Do your research, Jeromin advises.

“Make sure the pet food company employes a veterinary nutritionist on their staff,” she said. And make sure all the manufacturing is done in one plant.

“If you are producing everything from one plant you have better control of the product,” she said, “a lot of these pet food companies don’t even have quality control,” she said.

Jeromin’s advice is the same for cat and dog owners.

“Also interesting is that fish is not a commonly eaten protein in cats — cats were originally derived from desert areas, no fish there! — but because it’s cheap, it was and is used in most cat foods. With cats, higher protein and high fat is actually best for them,” she said.

The Association of American Feed Control Officials, a voluntary nonprofit organization of local, state and federal agencies charged by law to regulate the sale and distribution of animal feed and drug remedies, is the only official body that governs pet food.

Stick with brands that have the AAFC seal of approval on the package or can, Jeromin said.

“If it’s not human-grade food, it can’t say it on the package,” she said.

Pet food manufacturer Honest Kitchen, headquartered in San Diego, claims it produces the only pet food in the U.S. with a statement of “no objection” from the Federal Drug Administration to use the ‘Human-grade” on its packaging.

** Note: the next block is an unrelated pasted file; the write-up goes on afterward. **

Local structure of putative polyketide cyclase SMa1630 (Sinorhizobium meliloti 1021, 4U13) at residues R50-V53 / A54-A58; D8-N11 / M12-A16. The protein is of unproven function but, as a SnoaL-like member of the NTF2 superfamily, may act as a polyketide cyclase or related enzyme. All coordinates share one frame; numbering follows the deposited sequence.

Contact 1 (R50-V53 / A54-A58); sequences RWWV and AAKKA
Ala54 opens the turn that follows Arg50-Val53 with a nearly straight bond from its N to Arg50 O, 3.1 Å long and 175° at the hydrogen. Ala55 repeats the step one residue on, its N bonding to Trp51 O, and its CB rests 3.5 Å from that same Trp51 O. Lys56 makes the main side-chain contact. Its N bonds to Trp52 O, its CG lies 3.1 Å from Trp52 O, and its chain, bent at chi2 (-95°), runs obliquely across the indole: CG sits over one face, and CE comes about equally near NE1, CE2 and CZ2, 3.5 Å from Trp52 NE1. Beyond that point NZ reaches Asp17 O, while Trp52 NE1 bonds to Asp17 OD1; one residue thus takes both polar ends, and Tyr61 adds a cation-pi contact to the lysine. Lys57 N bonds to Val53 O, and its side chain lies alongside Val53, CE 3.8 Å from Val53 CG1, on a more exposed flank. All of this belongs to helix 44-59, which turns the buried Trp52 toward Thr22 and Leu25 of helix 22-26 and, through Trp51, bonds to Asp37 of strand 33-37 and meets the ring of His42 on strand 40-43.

Honest Kitchen pet food, made from whole food ingredients, which are sourced from the human food chain, comes to the purchaser in a dehydrated form. The company requires that all ingredients come from providers with a signed pledge that they are free of genetically modified organisms, do not originate from China, have not been irradiated and have been screened in accordance with human food standards, among other things.

As proof, the company advertises its employees are “taste testers,” who, along with their dogs, insure the products’ aroma and color as well as taste.

Jeromin cited pet food manufacturers Purina, Iams and Hills as producers of products that contain nutritionally sound ingredients.

Raw feeding, a method that has become popular within the last decade, is another alternative. Pets are fed a diet primarily of uncooked meat, edible bones, and organs. Jeromin said it may not be the best method of feeding pets, but we’ll talk more about that in a future column.

Let me hear your thoughts. Do you have a food you prefer for your animals? If so, why are you loyal to the brand and what are the benefits for your pet?